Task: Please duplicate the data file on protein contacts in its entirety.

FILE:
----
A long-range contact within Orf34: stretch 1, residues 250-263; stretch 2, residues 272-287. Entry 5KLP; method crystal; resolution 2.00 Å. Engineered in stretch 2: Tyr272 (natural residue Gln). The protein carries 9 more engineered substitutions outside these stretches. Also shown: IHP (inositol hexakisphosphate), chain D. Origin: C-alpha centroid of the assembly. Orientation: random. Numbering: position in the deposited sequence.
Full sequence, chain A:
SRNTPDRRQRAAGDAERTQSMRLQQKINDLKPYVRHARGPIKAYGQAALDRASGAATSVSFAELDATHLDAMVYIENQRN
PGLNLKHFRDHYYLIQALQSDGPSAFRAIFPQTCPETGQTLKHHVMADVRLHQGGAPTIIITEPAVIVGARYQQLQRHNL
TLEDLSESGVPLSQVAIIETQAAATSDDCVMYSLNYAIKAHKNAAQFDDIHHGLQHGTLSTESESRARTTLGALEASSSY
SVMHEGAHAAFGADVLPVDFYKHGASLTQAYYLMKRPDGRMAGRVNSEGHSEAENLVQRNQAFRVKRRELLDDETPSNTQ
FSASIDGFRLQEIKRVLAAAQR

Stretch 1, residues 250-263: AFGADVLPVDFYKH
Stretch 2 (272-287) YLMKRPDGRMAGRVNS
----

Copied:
A long-range contact within Orf34: stretch 1, residues 250-263; stretch 2, residues 272-287. Entry 5KLP; method crystal; resolution 2.00 Å. Engineered in stretch 2: Tyr272 (natural residue Gln). The protein carries 9 more engineered substitutions outside these stretches. Also shown: IHP (inositol hexakisphosphate), chain D. Origin: C-alpha centroid of the assembly. Orientation: random. Numbering: position in the deposited sequence.
Full sequence, chain A:
SRNTPDRRQRAAGDAERTQSMRLQQKINDLKPYVRHARGPIKAYGQAALDRASGAATSVSFAELDATHLDAMVYIENQRN
PGLNLKHFRDHYYLIQALQSDGPSAFRAIFPQTCPETGQTLKHHVMADVRLHQGGAPTIIITEPAVIVGARYQQLQRHNL
TLEDLSESGVPLSQVAIIETQAAATSDDCVMYSLNYAIKAHKNAAQFDDIHHGLQHGTLSTESESRARTTLGALEASSSY
SVMHEGAHAAFGADVLPVDFYKHGASLTQAYYLMKRPDGRMAGRVNSEGHSEAENLVQRNQAFRVKRRELLDDETPSNTQ
FSASIDGFRLQEIKRVLAAAQR

Stretch 1, residues 250-263: AFGADVLPVDFYKH
Stretch 2 (272-287) YLMKRPDGRMAGRVNS